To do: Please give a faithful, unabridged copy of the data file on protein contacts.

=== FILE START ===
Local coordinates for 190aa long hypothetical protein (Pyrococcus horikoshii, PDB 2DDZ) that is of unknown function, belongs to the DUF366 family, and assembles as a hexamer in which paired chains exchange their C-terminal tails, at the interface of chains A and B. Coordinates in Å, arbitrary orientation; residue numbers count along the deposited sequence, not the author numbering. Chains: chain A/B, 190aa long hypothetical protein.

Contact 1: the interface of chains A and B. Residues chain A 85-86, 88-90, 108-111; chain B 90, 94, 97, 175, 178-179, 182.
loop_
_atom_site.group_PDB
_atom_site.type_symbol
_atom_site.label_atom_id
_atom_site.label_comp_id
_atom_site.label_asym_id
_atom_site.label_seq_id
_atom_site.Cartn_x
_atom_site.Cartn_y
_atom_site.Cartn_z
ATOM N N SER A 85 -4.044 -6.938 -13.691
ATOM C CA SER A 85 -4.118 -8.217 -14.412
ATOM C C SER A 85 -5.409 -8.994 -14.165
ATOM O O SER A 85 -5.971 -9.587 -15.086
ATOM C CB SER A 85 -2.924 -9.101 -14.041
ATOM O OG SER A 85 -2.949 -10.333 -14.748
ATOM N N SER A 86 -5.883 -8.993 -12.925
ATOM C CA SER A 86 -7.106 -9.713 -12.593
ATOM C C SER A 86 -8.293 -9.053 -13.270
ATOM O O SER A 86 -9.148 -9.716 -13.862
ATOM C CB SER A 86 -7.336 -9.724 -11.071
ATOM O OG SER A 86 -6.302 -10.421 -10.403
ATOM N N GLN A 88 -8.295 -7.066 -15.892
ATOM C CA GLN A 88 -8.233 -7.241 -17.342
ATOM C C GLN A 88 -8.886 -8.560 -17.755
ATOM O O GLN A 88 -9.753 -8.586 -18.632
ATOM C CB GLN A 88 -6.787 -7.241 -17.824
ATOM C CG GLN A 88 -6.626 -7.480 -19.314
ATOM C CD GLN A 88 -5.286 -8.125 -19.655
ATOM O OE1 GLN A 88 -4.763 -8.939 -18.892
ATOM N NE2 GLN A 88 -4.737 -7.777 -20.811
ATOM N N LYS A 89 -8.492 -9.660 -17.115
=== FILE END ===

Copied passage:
Local coordinates for 190aa long hypothetical protein (Pyrococcus horikoshii, PDB 2DDZ) that is of unknown function, belongs to the DUF366 family, and assembles as a hexamer in which paired chains exchange their C-terminal tails, at the interface of chains A and B. Coordinates in Å, arbitrary orientation; residue numbers count along the deposited sequence, not the author numbering. Chains: chain A/B, 190aa long hypothetical protein.

Contact 1: the interface of chains A and B. Residues chain A 85-86, 88-90, 108-111; chain B 90, 94, 97, 175, 178-179, 182.
loop_
_atom_site.group_PDB
_atom_site.type_symbol
_atom_site.label_atom_id
_atom_site.label_comp_id
_atom_site.label_asym_id
_atom_site.label_seq_id
_atom_site.Cartn_x
_atom_site.Cartn_y
_atom_site.Cartn_z
ATOM N N SER A 85 -4.044 -6.938 -13.691
ATOM C CA SER A 85 -4.118 -8.217 -14.412
ATOM C C SER A 85 -5.409 -8.994 -14.165
ATOM O O SER A 85 -5.971 -9.587 -15.086
ATOM C CB SER A 85 -2.924 -9.101 -14.041
ATOM O OG SER A 85 -2.949 -10.333 -14.748
ATOM N N SER A 86 -5.883 -8.993 -12.925
ATOM C CA SER A 86 -7.106 -9.713 -12.593
ATOM C C SER A 86 -8.293 -9.053 -13.270
ATOM O O SER A 86 -9.148 -9.716 -13.862
ATOM C CB SER A 86 -7.336 -9.724 -11.071
ATOM O OG SER A 86 -6.302 -10.421 -10.403
ATOM N N GLN A 88 -8.295 -7.066 -15.892
ATOM C CA GLN A 88 -8.233 -7.241 -17.342
ATOM C C GLN A 88 -8.886 -8.560 -17.755
ATOM O O GLN A 88 -9.753 -8.586 -18.632
ATOM C CB GLN A 88 -6.787 -7.241 -17.824
ATOM C CG GLN A 88 -6.626 -7.480 -19.314
ATOM C CD GLN A 88 -5.286 -8.125 -19.655
ATOM O OE1 GLN A 88 -4.763 -8.939 -18.892
ATOM N NE2 GLN A 88 -4.737 -7.777 -20.811
ATOM N N LYS A 89 -8.492 -9.660 -17.115